In 1920 the Federation of Swiss Protestant Churches (Schweizerischer Evangelischer Kirchenbund, Fédération des Eglises protestantes de Suisse, Federazione delle Chiese evangeliche della Svizzera - SEK-FEPS), with 24 member churches – 22 cantonal churches and 2 free churches (Free Church of Geneva and the Evangelical-Methodist Church of Switzerland), was formed to serve as a legal umbrella before the federal government and represent the church in international relations.
The ordination or women is allowed in all member churches.
As with most mainline European denominations, the Protestant Church in Switzerland has many member churches that permit prayer services or blessings for same-sex civil unions. As early as 1999, the Reformed churches in St. Gallen, Fribourg, and Lucerne had allowed church celebration services for same-sex couples. The Reformed Church in Aargau has also permitted prayer services of thanksgiving to celebrate a same-sex civil union. The Reformed Church of Vaud, in 2013, also permitted prayer services as a way for same-sex couples to celebrate their civil union. Other member churches that allow either prayer services or blessings for same-sex union are the churches in Bern-Jura-Solothurn, Schaffhausen, Tessin, Thurgau, and Zürich. Like many European Protestant denominations, several of the Swiss Reformed churches have openly welcomed gay and lesbian members to celebrate their civil unions within a church context. As early as 1999, the Reformed Churches in St. Gallen, Fribourg, and Lucerne had permitted prayer and celebration services for same-sex couples to recognize their civil unions. Since then, the Reformed Church in Aargau has also allowed for prayer services to celebrate same-sex couples. To date, seven other Swiss Reformed churches, including Bern-Jura-Solothurn, Graubünden, Schaffhausen, Ticino, Thurgau, Vaud, and Zürich, have allowed the blessing of same-sex unions for same-sex civil unions. In August 2019 with the Evangelical Reformed Church of the Canton of Zürich the first church of the Swiss Reformed Church allowed the blessing of same-sex marriages and the Swiss Reformed Church allowed blessing of same-sex marriages for their member churches.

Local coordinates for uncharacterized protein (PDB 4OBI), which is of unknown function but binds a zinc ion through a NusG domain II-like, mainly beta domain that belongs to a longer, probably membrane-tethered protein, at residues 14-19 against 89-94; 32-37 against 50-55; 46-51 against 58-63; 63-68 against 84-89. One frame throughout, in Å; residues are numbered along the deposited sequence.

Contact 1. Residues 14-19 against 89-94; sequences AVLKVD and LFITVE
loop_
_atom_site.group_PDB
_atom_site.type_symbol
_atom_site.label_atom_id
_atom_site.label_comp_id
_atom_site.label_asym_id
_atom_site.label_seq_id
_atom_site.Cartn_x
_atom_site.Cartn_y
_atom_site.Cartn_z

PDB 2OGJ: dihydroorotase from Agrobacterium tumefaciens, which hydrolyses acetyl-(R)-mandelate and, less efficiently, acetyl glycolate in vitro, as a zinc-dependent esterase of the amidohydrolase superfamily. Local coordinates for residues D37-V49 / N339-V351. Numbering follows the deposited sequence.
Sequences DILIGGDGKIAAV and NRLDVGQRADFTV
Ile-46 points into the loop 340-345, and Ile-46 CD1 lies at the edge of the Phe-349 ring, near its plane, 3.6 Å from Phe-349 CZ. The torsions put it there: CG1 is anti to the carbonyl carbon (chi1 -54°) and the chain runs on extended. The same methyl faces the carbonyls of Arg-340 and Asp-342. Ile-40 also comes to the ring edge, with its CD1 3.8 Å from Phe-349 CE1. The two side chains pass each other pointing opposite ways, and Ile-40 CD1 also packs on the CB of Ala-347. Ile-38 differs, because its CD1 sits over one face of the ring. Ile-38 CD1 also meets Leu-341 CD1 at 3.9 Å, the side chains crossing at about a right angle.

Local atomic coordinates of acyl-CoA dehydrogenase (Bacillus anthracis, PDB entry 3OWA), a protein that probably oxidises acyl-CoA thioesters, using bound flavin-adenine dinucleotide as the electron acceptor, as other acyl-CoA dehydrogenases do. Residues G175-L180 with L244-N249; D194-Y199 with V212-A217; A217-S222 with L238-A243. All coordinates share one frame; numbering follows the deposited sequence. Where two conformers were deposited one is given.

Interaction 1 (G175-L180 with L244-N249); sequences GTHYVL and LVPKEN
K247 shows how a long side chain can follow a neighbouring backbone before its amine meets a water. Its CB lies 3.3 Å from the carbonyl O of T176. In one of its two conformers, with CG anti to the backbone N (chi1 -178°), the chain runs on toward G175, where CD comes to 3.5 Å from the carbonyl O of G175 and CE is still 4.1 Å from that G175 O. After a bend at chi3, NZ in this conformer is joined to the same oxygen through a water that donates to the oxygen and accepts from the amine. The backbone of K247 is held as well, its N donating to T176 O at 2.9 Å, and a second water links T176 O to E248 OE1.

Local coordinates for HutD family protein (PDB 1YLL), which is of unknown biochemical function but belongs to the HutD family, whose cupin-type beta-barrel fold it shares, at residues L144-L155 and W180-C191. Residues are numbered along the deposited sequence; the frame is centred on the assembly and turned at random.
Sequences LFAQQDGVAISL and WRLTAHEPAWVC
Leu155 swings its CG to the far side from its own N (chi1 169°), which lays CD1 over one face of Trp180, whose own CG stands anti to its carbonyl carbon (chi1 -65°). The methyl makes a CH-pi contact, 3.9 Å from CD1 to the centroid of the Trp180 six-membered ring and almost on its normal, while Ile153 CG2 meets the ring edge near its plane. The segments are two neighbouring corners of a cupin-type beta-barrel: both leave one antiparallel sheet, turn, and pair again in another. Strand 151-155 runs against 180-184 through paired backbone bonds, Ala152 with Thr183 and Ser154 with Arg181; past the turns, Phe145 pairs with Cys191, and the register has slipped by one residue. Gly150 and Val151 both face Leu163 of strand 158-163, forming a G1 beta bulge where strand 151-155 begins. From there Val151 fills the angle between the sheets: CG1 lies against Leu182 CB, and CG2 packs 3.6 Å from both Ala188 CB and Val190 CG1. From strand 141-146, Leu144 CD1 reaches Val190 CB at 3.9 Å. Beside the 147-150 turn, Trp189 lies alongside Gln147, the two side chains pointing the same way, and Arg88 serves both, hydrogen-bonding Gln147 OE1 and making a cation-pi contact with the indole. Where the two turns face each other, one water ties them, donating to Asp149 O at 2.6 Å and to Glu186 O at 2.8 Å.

Members of the communion
Organizationally, the Reformed Churches in Switzerland remain separate, cantonal units. The German churches are more in the Zwinglian tradition; the French more in the Calvinist tradition. They are governed synodically and their relation to the respective canton (in Switzerland, there are no church-state regulations at a national level) ranges from independent to close collaboration, depending on historical developments. The exception is the Evangelical-Methodist Church, which is nationally active.
Reformed Churches in the Swiss cantons:
- Reformed Church of Aargau
- Evangelical-Reformed Church of Appenzell
- Evangelical Reformed Church of the Canton Basel-Landschaft
- Evangelical-Reformed Church of the Canton Basel-Stadt
- Reformed Churches of the Canton Bern-Jura-Solothurn
- Evangelical Reformed Church of the Canton Freiburg
- Protestant Church of Geneva